Dear Fedwell

Dear Fedwell 2014 # 1

Fedwell is the Infinity mascot, sentinel and a wise old bear.  Take advantage of his infinite wisdom by asking questions about Infinity, music, etiquette, relationships, and any other cosmic subjects. You may reach Fedwell at:  Look for your questions and answers in the Blog. 

Loyal Fan

Dear Fedwell,  Who books the acts for Infinity?

Signed — Loyal Fan

A:   Dear Loyal,  Fedwell does, of course.  Next time you’re at Infinity just tell me who you’d like to see and I’ll take care of it.  Your request will not fall on deaf ears.

High Five Bear

Dear Fedwell

Q:  Doesn’t your arm get tired?

Signed, Ralph in Waterbury

A:  Dear Ralph,  Sometimes when I see Queen Elizabeth waving at her adoring public I ask the same question.  And the Statue of Liberty must have the same problem.  Personally, I never get tired.  I’m more concerned about warping.  And termites.

Movie Fan 

Q:  Dear Fedwell,

If your life was turned into a movie who do you think should play you?

Signed, Movie Fan

A:   Dear Movie Fan,  It’s really too bad about John Belushi’s early demise because he would have been perfect.  Sean Connery is good but he’s too old.  I would need a “ladies man”.  A heart throb.   Probably George Clooney has the skills and rugged good looks.  Or Brad Pitt.  Tom Cruise?

An Interview with Will Evans

By Emily Edelman

will evans # 22Founder of Barefoot Truth and one of our favorite singer songwriters, Will Evans will join former band mate  Jay Driscoll, this Saturday, March 15 to perform acoustic versions of their fan-favorite songs. He spoke with Emily Edelman about Barefoot Truth, a songwriting contest, his latest projects and the upcoming show at Infinity Hall:

We still have some great seats left:

First Shows, Deer Tick & Authenticity: A Case Study

deertickinfinity(Photo credit: Todd Gay and CPTV)

by Author Griffin (@AuthorGriffin)

It’s an odd thing to try and review a show when its the first time you’ve seen an act perform. Maybe it’s just that ‘review’ is the wrong word. I don’t feel rightly qualified to review the Deer Tick show I saw at Infinity Hall on 3/5 having seen no other Deer Tick shows for comparison. Plus who am I to pass judgement on any given artist’s offerings? It’s, none of it, wrong and its, none of it, right. It’s art, it just is. Take it or leave it, it speaks to you or it doesn’t, but believe me, this one spoke to me. That said, I’m going to make this a piece about what I look for and, more importantly, what I listen for when I see an act for the first time using this amazing Deer Tick performance as a case study.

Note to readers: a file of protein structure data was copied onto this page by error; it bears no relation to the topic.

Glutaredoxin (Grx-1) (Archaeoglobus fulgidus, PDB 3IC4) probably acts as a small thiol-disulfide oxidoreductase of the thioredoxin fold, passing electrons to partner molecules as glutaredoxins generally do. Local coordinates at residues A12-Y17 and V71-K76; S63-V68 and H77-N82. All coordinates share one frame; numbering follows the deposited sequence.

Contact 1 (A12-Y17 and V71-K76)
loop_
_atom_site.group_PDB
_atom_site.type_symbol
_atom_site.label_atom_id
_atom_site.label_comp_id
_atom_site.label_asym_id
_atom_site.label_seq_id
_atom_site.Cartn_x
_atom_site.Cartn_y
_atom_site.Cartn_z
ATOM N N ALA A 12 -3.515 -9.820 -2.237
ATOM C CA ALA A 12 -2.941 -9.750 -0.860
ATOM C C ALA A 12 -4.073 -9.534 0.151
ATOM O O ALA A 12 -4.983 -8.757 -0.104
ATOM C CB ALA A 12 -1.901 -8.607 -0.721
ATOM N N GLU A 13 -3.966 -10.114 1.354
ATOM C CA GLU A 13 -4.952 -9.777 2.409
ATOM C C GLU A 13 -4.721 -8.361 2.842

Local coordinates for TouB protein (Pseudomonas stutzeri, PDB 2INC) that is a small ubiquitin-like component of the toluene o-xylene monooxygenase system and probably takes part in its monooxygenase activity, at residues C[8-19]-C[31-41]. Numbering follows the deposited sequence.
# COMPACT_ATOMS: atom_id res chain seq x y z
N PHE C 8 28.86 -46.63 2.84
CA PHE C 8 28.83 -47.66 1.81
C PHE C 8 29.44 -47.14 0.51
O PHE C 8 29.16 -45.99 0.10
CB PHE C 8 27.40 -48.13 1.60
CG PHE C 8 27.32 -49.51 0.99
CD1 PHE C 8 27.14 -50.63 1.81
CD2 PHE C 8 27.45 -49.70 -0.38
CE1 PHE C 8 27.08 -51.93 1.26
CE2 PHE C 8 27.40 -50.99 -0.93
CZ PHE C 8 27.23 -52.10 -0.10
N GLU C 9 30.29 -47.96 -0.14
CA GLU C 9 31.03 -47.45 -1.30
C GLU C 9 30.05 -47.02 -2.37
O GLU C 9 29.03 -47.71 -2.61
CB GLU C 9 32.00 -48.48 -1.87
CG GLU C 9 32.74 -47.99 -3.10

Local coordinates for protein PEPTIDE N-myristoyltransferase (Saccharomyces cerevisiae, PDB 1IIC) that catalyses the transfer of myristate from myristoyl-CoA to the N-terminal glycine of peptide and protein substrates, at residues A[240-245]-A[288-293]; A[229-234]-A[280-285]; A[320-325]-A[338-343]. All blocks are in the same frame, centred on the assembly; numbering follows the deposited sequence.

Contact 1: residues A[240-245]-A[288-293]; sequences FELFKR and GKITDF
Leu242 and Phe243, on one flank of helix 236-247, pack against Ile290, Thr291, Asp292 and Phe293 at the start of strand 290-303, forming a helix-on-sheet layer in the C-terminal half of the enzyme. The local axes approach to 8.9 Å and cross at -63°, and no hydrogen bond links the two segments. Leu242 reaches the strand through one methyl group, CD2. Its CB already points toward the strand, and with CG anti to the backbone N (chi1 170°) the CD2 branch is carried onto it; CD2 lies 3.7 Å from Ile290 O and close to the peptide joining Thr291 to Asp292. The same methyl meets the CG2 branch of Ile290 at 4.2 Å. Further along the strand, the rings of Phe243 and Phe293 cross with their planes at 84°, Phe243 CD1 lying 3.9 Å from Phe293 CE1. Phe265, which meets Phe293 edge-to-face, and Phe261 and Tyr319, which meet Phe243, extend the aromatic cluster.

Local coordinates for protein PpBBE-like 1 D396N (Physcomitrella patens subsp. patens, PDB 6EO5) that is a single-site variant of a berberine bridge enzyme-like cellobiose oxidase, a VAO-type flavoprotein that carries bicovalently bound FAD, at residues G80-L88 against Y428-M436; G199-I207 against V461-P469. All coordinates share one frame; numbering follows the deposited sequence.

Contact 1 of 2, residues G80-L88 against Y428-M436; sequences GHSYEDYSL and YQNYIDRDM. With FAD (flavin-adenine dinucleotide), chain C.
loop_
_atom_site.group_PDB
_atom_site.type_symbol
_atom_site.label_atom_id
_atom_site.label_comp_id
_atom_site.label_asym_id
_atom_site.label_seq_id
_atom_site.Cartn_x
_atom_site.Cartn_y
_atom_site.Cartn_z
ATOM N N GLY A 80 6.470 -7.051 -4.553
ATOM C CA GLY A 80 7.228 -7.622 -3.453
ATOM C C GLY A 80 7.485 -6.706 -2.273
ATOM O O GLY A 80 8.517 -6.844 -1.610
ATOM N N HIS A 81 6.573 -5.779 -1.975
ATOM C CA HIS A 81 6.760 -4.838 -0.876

Now I’ve seen a few shows in my time from a variety of artists. Counting the decade I worked for a regional New England touring act, it’s quite a few, actually. Less than some but more than most, and I’ve got the stubs so… yeah. They say that 10,000 hours spent on any one thing makes you an expert. In no way do I claim to be an expert in live music, I certainly don’t feel like one, but the math is close and its hard to argue the math. Stubs man, I’ve got the stubs. We’ll leave it at that.

I’ve only been listening to Deer Tick via online streaming for a few weeks now and I thought the tracks I’ve heard from both their fourth album ‘Divine Providence’ and their more recent release ‘Negativity’ were solid. It’s a skillfully-presented rough and haggard sound but it’s done with purpose and intention and I’m way into it.

One of the first things I strive to get a sense for when seeing an act play for the first time is authenticity, and Deer Tick is just that, authentic. And that authenticity speaks to people, you just can’t fake it. I spoke to fans there that had driven from Boston to catch this show. I saw New Hampshire license plates in the parking lot. Folks don’t drive for hours on a Wednesday to see just anyone. Authenticity is a powerful platform. For the chance at an authentic experience, to behold a genuine article, even for an evening, personally that’s what I’m after, and those in the know will tell you there are very few limits to the efforts they will make to those ends.